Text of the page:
French court orders school disciplinary hearing for banned Sikhs

A French court examining an appeal from three Sikh youths suspended from classes for wearing an under-turban on Friday ordered the school authorities to hold a disciplinary hearing so they can formally state their case.

Lawyers for the teenagers had asked the administrative court in the Paris suburb of Cergy for a ruling whether the under-turban - known as a keski - contravenes a new French law banning religious symbols in state schools.

Instead it gave the headmaster of a secondary school in Bobigny 15 days in which to hold a disciplinary hearing.

The refusal to allow the boys into classes without giving them the chance to argue their case before a disciplinary hearing was "a serious and manifestly illegal breach of the rights to a defense," the court said.

The ruling meant there was no clear decision yet on the legality of the keski, for which members of France's 7,000 strong Sikh comunity had been hoping.

Tuesday's hearing was the first time France's "secularity" law had come before the courts. Designed to enforce the separation of religion and state, it bans the wearing of all "conspicuous" religious insignia in the classroom.

Primarily aimed at the growing number of Muslim girls wearing the headscarf, the law also banned Christan crosses and Jewish skull-caps. The Sikh turban was proscribed, even though the government admitted it had not even considered the Sikh community when the law was being drawn up.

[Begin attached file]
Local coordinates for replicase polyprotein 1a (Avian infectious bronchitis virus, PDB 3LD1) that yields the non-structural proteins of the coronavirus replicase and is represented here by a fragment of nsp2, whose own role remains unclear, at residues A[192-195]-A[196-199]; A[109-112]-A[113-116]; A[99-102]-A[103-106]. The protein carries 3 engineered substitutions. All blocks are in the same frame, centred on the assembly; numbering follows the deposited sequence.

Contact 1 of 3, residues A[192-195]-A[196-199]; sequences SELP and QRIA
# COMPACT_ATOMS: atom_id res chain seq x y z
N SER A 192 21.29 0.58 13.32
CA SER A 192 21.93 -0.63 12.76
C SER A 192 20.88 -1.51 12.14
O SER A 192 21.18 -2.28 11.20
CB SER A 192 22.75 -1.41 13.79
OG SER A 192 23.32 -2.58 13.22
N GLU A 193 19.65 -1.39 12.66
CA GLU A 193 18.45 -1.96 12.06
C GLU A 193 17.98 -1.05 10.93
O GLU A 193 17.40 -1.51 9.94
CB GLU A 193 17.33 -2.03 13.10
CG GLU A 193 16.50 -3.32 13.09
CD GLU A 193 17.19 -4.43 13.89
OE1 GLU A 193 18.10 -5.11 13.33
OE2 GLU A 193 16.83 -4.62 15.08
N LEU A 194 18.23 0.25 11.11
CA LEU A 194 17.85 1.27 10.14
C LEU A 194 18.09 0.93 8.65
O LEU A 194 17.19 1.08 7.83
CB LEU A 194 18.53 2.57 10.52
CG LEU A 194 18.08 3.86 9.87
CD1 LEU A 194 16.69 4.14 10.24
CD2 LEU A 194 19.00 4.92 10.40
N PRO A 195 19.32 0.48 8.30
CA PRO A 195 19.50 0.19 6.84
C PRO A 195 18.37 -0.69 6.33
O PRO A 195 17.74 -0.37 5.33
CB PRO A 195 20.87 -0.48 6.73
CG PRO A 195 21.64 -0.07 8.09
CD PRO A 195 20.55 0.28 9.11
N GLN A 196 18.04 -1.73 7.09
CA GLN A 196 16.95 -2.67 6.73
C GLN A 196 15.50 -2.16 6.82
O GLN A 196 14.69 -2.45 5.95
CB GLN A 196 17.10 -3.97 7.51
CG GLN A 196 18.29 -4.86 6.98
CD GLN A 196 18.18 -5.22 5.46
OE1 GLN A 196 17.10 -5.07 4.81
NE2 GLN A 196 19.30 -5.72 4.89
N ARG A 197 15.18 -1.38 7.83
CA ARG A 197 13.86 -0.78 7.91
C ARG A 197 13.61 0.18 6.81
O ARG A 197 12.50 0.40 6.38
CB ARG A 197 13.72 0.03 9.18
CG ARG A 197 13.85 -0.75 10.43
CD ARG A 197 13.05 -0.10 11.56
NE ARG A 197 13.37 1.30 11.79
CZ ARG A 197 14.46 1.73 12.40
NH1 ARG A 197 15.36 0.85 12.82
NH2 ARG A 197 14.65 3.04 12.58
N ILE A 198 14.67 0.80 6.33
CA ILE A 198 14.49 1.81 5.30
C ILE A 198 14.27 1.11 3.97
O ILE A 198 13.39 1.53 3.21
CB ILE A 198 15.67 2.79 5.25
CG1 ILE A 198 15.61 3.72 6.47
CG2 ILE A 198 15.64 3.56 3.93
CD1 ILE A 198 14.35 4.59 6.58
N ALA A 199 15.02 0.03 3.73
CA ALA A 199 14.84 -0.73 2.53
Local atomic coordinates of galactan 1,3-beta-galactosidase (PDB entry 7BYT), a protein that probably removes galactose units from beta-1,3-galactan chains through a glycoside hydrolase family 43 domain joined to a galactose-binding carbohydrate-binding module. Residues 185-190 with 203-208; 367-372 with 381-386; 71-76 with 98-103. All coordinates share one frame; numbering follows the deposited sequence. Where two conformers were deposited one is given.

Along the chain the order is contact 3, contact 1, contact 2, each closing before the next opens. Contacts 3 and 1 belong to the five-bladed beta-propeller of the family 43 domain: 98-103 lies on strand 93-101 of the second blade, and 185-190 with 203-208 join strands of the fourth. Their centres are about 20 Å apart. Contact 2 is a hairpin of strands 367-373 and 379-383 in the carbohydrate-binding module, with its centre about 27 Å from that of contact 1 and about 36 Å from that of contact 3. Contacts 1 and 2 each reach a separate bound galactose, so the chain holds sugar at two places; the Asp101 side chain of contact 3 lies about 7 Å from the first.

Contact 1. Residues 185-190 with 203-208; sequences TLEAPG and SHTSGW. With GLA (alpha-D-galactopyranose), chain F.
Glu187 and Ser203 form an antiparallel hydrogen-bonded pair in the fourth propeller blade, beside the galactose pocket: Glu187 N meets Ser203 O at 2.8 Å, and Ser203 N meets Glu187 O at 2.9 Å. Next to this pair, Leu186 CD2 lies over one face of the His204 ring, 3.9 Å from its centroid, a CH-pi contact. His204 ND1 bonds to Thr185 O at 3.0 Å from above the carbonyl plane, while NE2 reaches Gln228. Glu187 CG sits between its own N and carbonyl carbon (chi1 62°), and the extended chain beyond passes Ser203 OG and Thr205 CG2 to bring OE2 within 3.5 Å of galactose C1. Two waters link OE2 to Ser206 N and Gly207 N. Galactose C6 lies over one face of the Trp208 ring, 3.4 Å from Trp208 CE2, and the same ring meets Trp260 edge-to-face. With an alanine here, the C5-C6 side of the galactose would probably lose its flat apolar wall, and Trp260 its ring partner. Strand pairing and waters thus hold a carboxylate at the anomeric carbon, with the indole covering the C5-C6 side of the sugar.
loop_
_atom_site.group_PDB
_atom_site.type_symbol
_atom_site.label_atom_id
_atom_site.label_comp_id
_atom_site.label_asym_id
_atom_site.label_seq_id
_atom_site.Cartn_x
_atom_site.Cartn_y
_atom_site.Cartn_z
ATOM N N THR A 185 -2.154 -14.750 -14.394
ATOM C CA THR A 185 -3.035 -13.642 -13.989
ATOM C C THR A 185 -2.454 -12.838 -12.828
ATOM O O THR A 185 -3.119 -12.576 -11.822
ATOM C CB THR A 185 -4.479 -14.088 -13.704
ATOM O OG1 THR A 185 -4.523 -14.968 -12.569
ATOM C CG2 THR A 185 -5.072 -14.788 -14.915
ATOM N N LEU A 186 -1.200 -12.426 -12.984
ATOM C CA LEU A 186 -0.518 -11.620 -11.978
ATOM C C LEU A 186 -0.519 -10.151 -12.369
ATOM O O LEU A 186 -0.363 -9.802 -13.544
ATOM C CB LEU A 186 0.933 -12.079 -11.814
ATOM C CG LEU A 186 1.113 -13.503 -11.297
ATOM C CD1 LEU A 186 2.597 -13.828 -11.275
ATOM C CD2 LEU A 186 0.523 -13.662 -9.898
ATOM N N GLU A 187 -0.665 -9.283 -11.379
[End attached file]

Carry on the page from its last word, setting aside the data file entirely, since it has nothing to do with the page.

In the Sikh religion males are required to let their hair grow uncut and all wear a turban.

The three Sikh boys have been consigned to a separate study room since the start of the academic year while a period of "dialogue" stipulated in the law has been conducted with the school authorities.

At the hearing lawyers asked for them to be fully reintegrated into the school or - failing that - for a disciplinary board to formally expel them.

"It's a totally bizarre administrative situation. They are excluded from lessons but not from the school, so they cannot enrol elsewhere. The situation must be clarified," said lawyer Felix de Belloy.

About 300 Sikh boys attend French state schools. In most cases school authorities have reached a compromise under which the boys wear a keski - a more discreet version of the full turban - or a hair-net.

In discussions with the government, the community had argued that the turban is not a religious symbol but a cultural one because the rule contained in Sikh scriptures is for men not to cut their hair and the turban is merely a way of containing it.

Earlier this week the first Muslim schoolgirls were expelled from schools for refusing to remove head coverings. Six have so far been sent home after the failure of the mandatory period of dialogue, and the education ministry says around 70 others are still flouting the ban.